Just beware of that and tip what you think is fair.

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Paraguay on the net. Best sites.

 

Paraguay Real Estate online site

I just found a great site about art, photography, visual arts, check it out: SalazArte. 

Very interesting information about Paraguay, Maps, list of the different departments and chaco.

(Keep in mind that most of the sites unfortunately are just in Spanish).  I will be adding more sites as soon as possible.

Check for Paraguay on: www.tripadvisor.com

Eco Tourism: http://www.turismorural.org.py/

Useful Phone numbers:  http://www.itacom.com.py/_servicios/telef_utiles.php

Paraguay guide, in German, English and Spanish http://welcome.to/tap-guia

Searches, weather, money exchange, classifieds  and general useful info:

Travel and Tourism: http://www.senatur.gov.py/

Night life (my favorite place): www.britannia-pub.com

News:

Adventures: www.spg.com.py

Online Gift stores (from any place in the world to Paraguay):

White Pages http://www.guiaslatinas.com.py/

Messaging to any cellular phone in Paraguay

If you need to buy a cellular phone in Paraguay the best place i would recommend is Alemania cell

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Cheapest place in the world ?!

Paraguay is far, it’s unknown and it’s CHEAP!! It’s truly an intriguing place.., I think that makes it so interesting. In Paraguay you will find a fantastic nature, (tons of things to do and to see, I will mention a bunch in upcoming entries), awesome people and delicious food.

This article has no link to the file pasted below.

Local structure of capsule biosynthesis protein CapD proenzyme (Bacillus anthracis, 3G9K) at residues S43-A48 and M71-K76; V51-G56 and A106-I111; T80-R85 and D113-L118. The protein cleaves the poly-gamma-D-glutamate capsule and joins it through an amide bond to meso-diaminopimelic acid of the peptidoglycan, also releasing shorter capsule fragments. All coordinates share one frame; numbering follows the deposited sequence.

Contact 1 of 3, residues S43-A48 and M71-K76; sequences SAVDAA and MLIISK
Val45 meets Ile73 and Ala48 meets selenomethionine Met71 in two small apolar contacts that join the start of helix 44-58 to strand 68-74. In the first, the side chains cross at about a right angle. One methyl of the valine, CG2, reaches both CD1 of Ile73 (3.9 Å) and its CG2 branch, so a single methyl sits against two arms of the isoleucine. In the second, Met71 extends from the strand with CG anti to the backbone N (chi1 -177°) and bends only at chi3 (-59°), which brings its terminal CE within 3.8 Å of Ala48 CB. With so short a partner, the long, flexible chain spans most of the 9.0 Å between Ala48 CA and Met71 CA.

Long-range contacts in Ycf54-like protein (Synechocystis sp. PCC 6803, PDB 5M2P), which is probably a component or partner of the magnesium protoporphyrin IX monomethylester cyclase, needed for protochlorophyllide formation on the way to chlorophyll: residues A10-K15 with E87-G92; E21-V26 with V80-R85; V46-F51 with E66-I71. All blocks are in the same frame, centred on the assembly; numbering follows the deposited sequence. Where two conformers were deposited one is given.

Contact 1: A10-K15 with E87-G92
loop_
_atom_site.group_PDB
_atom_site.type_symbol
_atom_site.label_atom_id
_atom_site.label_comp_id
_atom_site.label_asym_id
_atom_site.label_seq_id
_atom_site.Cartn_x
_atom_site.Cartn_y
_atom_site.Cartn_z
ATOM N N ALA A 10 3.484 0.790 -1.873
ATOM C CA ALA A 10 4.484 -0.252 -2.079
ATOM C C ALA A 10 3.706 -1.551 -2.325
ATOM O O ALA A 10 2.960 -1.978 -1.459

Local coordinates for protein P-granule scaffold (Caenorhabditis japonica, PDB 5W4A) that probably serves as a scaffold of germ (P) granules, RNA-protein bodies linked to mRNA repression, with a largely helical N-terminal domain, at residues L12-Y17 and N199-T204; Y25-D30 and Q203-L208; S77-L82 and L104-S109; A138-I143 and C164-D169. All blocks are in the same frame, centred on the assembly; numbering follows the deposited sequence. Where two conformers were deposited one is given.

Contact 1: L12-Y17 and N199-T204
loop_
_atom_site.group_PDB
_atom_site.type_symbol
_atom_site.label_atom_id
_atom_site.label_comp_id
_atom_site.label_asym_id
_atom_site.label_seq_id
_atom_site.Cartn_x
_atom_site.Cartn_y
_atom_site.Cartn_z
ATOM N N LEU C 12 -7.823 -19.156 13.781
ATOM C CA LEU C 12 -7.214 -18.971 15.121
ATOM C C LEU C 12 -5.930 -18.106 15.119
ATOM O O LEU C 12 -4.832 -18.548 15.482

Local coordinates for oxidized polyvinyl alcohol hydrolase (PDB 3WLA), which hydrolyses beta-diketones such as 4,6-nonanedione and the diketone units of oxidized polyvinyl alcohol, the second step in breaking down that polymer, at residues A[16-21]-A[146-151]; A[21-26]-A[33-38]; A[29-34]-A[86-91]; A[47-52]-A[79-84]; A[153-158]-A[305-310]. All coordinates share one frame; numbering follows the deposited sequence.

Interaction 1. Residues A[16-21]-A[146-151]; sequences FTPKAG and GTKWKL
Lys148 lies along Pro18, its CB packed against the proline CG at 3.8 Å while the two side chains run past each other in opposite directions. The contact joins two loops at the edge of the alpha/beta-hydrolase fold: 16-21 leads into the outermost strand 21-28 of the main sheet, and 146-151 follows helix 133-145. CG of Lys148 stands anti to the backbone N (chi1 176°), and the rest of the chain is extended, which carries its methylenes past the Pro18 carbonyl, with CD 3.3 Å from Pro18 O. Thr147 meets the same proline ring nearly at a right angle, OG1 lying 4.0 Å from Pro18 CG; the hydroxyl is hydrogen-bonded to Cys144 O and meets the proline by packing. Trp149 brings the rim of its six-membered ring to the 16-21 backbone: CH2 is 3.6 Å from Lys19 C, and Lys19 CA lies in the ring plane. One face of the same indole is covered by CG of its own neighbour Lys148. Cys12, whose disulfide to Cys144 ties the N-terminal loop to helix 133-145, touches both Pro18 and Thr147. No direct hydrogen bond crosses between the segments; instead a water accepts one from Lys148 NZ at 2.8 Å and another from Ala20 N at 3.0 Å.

Apparently, Asuncion is known to be the cheapest city in the world according to a recent survey.

I just went there for vacation (Jun 2006) and stayed for 3 months, and I kind of agree. Although it may not seem very cheap to people working and living there, it certainly is if you carry a stronger currency like US dollars or Euros. Paraguay’s currency is Guarani, and currently 1$ = 5300 guaranies.

What is cheap?

You can buy a Mc Donald’s combo for less than 2$.

Paraguay is very well located, just in the middle of South America, and is known as South America’s heart: “El corazon de America del Sur”. Real Estate prices are dropping and I think it would be an excellent time to invest in it now because it’s obviously a country with a large potential in the coming years.

House rents are also unbelievable cheap: for less than 200$ you can rent a decent 3 bedroom house in the city, you can’t beat that.

Another really cheap thing is food!, yes food… Good food, great food!!  Dining out is extremely cheap: you can eat in a 5 forks restaurant, order a filet mignon for 6 bucks or so. And as we talk about food, I can tell you that my favorite dishes are Sopa Paraguaya, Bife a caballo, Chipa Guazu and of course Empanadas. (I will talk about this in a special “yummy” entry).

Night life is not just super fun but also very cheap… you can enjoy a whole night at different places for a few bucks…there is one place in special I would recommend, and I totally love that place, Britannia Pub. It’s like a British inspired pub (but ran by a great German guy), where you can find local and foreign people. Bars and such usually open until 1 am weekdays and until 3 am on weekends.